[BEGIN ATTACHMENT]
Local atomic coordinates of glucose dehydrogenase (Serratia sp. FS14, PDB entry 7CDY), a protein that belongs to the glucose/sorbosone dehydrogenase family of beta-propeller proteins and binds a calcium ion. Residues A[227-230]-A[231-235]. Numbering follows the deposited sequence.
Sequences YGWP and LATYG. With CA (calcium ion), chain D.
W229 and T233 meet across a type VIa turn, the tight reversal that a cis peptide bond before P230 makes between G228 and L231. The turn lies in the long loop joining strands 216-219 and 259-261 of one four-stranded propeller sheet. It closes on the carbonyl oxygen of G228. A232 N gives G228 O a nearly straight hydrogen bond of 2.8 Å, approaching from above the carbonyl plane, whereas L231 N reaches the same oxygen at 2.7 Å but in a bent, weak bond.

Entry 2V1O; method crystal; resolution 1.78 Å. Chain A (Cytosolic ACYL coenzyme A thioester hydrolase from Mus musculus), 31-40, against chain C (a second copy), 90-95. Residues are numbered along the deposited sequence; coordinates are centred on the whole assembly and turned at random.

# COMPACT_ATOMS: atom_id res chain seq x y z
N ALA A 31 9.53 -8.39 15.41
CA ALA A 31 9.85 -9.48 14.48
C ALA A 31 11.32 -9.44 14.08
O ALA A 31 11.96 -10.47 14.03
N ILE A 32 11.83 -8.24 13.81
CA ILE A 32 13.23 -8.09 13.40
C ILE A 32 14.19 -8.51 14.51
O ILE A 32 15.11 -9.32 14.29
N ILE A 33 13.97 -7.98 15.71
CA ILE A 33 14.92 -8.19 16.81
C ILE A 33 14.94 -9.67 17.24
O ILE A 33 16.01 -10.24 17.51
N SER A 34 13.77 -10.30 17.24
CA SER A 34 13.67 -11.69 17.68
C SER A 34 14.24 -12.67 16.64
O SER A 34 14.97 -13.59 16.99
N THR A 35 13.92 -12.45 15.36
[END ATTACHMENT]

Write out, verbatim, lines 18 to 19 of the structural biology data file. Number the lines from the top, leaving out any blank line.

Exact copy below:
N SER A 34 13.77 -10.30 17.24
CA SER A 34 13.67 -11.69 17.68